Briefly explain the factors that led to the rise of Jainism and Buddhism.
Following are the factors that led to the rise of Jainism and Buddhism in India:
- Reaction against Ritualism - Religious ceremonies and rituals had become very expensive and were performed according to the whims and fancies of the priestly class. Hence, a need was felt for a simple and inexpensive faith.
- Corruption in Religion - Corruption had crept into religion and the priests often extracted money out of common citizens through different rituals. This was resented by another powerful community, i.e., the Kshatriyas .
- Rigid Caste System - The caste divisions had become extremely rigid and there was absolutely no social mobility left in the society. There were restrictions on the basis of caste, on food, drinks and marriage.
- Difficult language - The Vedas were written in Sanskrit and the Brahmans gave religious discourse in only that language. It was not understood or spoken by the common people and hence a need was felt for a religion which would be accessible for people at large.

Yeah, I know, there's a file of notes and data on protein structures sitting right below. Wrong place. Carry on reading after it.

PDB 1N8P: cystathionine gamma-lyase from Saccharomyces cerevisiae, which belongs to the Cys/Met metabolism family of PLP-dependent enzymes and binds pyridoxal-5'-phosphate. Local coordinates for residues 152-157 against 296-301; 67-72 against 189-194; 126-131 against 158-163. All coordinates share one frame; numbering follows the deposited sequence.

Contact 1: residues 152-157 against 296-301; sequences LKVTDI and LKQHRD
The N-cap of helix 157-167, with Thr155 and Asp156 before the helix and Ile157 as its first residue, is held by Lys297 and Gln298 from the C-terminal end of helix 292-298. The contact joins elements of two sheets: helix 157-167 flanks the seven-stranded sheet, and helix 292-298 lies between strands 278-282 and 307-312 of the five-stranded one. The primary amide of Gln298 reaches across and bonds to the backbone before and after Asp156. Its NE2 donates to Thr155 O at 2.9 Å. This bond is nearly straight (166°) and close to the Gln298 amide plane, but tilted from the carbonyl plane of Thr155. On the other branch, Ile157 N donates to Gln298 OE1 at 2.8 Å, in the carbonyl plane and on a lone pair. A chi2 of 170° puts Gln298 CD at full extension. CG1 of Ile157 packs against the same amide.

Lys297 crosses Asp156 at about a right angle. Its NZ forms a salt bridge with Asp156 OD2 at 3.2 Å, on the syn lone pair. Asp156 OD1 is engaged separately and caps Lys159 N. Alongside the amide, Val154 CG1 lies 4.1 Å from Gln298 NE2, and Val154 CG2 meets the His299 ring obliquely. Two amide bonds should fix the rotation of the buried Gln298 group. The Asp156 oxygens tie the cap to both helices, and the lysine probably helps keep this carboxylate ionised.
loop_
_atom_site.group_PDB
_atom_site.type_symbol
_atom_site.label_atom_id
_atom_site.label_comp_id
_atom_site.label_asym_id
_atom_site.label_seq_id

- Political situation - In the sixth century BC, Magadha was ruled by Bimbisara and later by Ajatashatru. Both had definitive opinions about religion and philosophy. Later on, both patronised Jainism and Buddhism.
- Agricultural economy - Killing animals did not bore well for the farmers in the Gangetic valley as the increasing use of iron had made animal drawn ploughing popular. As a result, they were in a position to embrace a religion that supported non violence and was against the custom of animal sacrifice.